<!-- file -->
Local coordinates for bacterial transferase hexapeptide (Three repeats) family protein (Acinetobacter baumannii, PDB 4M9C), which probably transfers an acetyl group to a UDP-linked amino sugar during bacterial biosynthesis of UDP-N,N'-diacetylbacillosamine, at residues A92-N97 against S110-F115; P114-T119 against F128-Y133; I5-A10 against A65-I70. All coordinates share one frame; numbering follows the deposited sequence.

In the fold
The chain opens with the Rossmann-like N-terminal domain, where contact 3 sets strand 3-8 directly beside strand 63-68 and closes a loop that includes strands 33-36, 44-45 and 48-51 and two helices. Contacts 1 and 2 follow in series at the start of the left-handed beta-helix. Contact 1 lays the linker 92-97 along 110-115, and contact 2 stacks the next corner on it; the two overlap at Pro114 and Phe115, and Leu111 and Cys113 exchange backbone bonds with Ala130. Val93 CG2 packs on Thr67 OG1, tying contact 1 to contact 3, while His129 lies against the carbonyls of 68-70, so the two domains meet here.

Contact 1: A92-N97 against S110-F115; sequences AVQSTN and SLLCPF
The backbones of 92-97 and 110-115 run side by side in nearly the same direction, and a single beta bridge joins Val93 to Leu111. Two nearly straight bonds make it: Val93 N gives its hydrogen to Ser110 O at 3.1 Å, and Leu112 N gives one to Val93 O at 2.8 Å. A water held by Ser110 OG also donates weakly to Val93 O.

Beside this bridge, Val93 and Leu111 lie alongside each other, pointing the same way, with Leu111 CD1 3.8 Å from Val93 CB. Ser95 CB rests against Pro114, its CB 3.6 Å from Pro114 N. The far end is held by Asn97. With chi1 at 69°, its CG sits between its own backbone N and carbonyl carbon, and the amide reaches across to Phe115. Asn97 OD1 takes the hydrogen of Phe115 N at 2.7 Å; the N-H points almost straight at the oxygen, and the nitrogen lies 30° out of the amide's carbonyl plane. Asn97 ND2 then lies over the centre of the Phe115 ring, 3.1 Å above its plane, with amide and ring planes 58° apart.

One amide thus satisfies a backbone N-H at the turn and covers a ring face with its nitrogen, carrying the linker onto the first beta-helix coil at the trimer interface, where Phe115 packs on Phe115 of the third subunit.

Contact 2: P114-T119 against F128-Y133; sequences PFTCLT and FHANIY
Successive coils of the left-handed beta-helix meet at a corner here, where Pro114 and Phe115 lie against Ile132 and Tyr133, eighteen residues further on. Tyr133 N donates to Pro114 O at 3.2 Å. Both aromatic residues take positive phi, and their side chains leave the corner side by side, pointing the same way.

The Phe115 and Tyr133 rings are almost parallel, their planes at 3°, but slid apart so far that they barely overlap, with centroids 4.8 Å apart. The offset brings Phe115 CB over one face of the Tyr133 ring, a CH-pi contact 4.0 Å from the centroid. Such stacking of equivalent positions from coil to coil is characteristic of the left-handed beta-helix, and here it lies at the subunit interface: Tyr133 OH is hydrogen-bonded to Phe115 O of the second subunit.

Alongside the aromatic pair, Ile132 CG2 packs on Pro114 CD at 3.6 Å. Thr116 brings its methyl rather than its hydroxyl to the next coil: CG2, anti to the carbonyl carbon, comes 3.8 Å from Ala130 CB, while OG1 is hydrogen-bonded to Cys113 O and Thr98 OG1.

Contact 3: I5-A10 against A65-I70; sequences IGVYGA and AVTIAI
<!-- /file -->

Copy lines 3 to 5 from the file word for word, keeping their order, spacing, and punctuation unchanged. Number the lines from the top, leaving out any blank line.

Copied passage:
The chain opens with the Rossmann-like N-terminal domain, where contact 3 sets strand 3-8 directly beside strand 63-68 and closes a loop that includes strands 33-36, 44-45 and 48-51 and two helices. Contacts 1 and 2 follow in series at the start of the left-handed beta-helix. Contact 1 lays the linker 92-97 along 110-115, and contact 2 stacks the next corner on it; the two overlap at Pro114 and Phe115, and Leu111 and Cys113 exchange backbone bonds with Ala130. Val93 CG2 packs on Thr67 OG1, tying contact 1 to contact 3, while His129 lies against the carbonyls of 68-70, so the two domains meet here.

Contact 1: A92-N97 against S110-F115; sequences AVQSTN and SLLCPF
The backbones of 92-97 and 110-115 run side by side in nearly the same direction, and a single beta bridge joins Val93 to Leu111. Two nearly straight bonds make it: Val93 N gives its hydrogen to Ser110 O at 3.1 Å, and Leu112 N gives one to Val93 O at 2.8 Å. A water held by Ser110 OG also donates weakly to Val93 O.